Saudi Prince Visits Allies in First Trip Since Khashoggi Murder
(Bloomberg) -- Saudi Arabia’s Crown Prince Mohammed Bin Salman started a tour of Arab countries, his first foreign trip since last month’s murder of columnist Jamal Khashoggi triggered an international outcry and roiled the kingdom’s ties with Western powers.
The prince is expected to visit a number of countries, according to the official Saudi Press Agency, in a trip that is probably designed to show he is not isolated in the region despite the backlash over Khashoggi’s death. It follows recent public tours at home with his father, King Salman, a signal he also remains secure within Saudi.
Prince Mohammed arrived in the neighboring United Arab Emirates on Thursday, where he was met by Abu Dhabi Crown Prince Mohammed Bin Zayed, one of his staunchest allies in the region.
“Delighted to welcome our state guest, brother Mohammed Bin Salman,” Sheikh Mohammed said on Twitter, accompanied by pictures of the two at an airport. “We’re proud of our deep rooted ties.”
The prince also plans to attend the Group of 20 summit in Argentina later this month, according to the Saudi-owned Al Arabiya television. President Donald Trump said he’d meet Prince Mohammed at the event, which will also be attended by Turkish President Recep Erdogan.
The murder of insider-turned-critic Khashoggi by government agents at the kingdom’s consulate in Istanbul sparked calls for sanctions from some U.S. lawmakers. Trump has vowed though to not let the killing upend his administration’s relations with the prince, citing the potential impact on oil prices, weapons sales and U.S.-led efforts to curb Iranian influence in the Middle East.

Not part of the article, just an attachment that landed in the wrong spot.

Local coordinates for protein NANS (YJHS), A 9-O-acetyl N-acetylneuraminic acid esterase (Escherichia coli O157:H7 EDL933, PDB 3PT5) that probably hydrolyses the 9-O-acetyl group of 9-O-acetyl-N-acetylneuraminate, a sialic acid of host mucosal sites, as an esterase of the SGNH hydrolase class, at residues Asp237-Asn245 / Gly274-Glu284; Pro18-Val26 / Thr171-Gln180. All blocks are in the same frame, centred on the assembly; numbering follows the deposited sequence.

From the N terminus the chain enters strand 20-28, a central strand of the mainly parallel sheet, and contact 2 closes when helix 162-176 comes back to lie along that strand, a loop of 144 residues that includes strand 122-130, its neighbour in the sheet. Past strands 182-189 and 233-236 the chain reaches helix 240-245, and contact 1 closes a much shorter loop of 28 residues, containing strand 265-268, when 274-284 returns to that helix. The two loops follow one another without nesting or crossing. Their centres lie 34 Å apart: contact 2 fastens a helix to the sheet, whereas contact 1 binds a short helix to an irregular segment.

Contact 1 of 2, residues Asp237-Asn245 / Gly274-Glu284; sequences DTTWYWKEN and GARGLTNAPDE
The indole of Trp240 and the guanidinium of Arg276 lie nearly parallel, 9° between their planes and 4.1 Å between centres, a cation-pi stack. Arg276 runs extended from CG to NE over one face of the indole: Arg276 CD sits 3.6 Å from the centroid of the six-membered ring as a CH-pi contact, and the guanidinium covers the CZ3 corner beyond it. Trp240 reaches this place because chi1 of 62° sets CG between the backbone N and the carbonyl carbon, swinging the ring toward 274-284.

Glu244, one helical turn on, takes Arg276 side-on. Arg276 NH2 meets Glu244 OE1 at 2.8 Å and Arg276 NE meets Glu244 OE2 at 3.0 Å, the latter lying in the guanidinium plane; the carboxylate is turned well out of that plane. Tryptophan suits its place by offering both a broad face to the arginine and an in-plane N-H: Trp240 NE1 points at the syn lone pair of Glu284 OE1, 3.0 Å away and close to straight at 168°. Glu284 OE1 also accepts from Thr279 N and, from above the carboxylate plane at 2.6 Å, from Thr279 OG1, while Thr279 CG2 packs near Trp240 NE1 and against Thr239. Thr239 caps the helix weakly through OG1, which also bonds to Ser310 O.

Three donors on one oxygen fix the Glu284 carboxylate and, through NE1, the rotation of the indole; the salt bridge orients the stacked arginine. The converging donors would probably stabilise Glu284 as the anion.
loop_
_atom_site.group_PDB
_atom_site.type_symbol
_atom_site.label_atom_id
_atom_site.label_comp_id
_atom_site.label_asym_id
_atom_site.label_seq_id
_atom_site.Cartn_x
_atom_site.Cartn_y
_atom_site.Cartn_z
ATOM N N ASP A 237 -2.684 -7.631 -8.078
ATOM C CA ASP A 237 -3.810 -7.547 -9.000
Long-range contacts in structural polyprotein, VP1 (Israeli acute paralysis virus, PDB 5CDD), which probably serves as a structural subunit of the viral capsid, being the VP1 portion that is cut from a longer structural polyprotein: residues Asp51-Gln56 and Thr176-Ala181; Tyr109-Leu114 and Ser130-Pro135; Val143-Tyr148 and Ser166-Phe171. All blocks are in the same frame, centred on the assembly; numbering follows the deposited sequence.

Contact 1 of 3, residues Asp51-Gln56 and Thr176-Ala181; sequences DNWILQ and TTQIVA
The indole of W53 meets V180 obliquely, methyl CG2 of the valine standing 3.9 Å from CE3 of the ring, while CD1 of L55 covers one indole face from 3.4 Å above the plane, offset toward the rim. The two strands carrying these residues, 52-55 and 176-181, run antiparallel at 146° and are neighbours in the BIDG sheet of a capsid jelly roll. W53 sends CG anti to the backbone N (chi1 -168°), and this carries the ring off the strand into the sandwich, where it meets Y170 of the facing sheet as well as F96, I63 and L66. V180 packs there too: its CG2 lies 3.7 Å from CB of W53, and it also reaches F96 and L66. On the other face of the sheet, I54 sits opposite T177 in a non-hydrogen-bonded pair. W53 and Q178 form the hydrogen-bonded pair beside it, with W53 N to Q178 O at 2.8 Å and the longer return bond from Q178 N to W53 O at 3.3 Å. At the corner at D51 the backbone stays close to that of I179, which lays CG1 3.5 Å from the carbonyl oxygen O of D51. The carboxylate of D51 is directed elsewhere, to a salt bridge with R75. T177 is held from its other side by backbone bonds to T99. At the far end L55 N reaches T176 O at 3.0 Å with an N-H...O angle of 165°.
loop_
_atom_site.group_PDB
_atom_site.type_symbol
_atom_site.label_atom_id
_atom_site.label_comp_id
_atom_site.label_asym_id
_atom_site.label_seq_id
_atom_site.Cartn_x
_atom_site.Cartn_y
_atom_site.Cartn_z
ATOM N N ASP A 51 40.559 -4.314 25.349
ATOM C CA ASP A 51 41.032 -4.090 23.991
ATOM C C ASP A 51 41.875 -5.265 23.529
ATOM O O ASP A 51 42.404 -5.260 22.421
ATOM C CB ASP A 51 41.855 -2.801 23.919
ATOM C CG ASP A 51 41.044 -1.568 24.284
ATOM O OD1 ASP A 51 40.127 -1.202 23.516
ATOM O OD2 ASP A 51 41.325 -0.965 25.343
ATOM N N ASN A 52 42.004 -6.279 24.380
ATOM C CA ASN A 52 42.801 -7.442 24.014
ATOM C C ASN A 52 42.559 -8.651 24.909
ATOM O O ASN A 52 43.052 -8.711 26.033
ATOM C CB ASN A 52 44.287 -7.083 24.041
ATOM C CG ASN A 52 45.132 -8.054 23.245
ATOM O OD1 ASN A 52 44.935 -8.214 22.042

On his tour, Prince Mohammed will be also met by some of the leaders who jumped to the defense of Saudi Arabia’s leadership in the face criticism led by Erdogan who has urged the kingdom to come clean with all the culprits involved in the murder.
Saudi officials say the killing was carried out by rogue agents and have denied that the prince had any knowledge of their plan.
The kingdom’s prosecution has charged 11 people over the murder, accusing them of going “over their mandate” in killing Khashoggi. Among those under investigation is a close aide to Prince Mohammed.
“MBS needs to shore up regional support following an extremely difficult period, in which both his and the kingdom’s prestige and power have taken a serious blow,” said Michael Stephens, London-based RUSI research fellow for Middle East Studies. “It will no doubt be the first step in a series of measures to reassert his position on the world stage as a leader."
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